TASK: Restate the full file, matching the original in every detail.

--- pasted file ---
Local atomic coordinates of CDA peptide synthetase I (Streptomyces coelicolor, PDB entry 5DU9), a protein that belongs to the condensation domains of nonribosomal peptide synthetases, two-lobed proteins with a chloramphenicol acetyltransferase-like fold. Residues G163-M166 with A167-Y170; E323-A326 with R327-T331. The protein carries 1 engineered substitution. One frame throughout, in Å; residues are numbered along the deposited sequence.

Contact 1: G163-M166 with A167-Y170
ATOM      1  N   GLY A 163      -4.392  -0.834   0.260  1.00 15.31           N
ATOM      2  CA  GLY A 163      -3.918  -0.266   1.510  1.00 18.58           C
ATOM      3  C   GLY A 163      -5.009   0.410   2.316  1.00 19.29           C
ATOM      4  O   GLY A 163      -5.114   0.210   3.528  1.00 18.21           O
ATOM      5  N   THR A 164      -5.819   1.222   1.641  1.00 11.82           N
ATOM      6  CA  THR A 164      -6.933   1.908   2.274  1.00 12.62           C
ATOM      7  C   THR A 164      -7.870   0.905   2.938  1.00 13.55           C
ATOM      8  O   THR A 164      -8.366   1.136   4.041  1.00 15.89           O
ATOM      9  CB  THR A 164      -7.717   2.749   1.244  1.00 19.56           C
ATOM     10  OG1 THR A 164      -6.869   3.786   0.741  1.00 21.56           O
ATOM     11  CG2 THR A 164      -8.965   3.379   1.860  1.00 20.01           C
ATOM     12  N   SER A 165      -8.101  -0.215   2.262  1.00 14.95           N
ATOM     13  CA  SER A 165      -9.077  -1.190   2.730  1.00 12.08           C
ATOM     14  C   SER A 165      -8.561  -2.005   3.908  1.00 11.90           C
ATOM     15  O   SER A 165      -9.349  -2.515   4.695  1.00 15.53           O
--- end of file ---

Local atomic coordinates of CDA peptide synthetase I (Streptomyces coelicolor, PDB entry 5DU9), a protein that belongs to the condensation domains of nonribosomal peptide synthetases, two-lobed proteins with a chloramphenicol acetyltransferase-like fold. Residues G163-M166 with A167-Y170; E323-A326 with R327-T331. The protein carries 1 engineered substitution. One frame throughout, in Å; residues are numbered along the deposited sequence.

Contact 1: G163-M166 with A167-Y170
ATOM      1  N   GLY A 163      -4.392  -0.834   0.260  1.00 15.31           N
ATOM      2  CA  GLY A 163      -3.918  -0.266   1.510  1.00 18.58           C
ATOM      3  C   GLY A 163      -5.009   0.410   2.316  1.00 19.29           C
ATOM      4  O   GLY A 163      -5.114   0.210   3.528  1.00 18.21           O
ATOM      5  N   THR A 164      -5.819   1.222   1.641  1.00 11.82           N
ATOM      6  CA  THR A 164      -6.933   1.908   2.274  1.00 12.62           C
ATOM      7  C   THR A 164      -7.870   0.905   2.938  1.00 13.55           C
ATOM      8  O   THR A 164      -8.366   1.136   4.041  1.00 15.89           O
ATOM      9  CB  THR A 164      -7.717   2.749   1.244  1.00 19.56           C
ATOM     10  OG1 THR A 164      -6.869   3.786   0.741  1.00 21.56           O
ATOM     11  CG2 THR A 164      -8.965   3.379   1.860  1.00 20.01           C
ATOM     12  N   SER A 165      -8.101  -0.215   2.262  1.00 14.95           N
ATOM     13  CA  SER A 165      -9.077  -1.190   2.730  1.00 12.08           C
ATOM     14  C   SER A 165      -8.561  -2.005   3.908  1.00 11.90           C
ATOM     15  O   SER A 165      -9.349  -2.515   4.695  1.00 15.53           O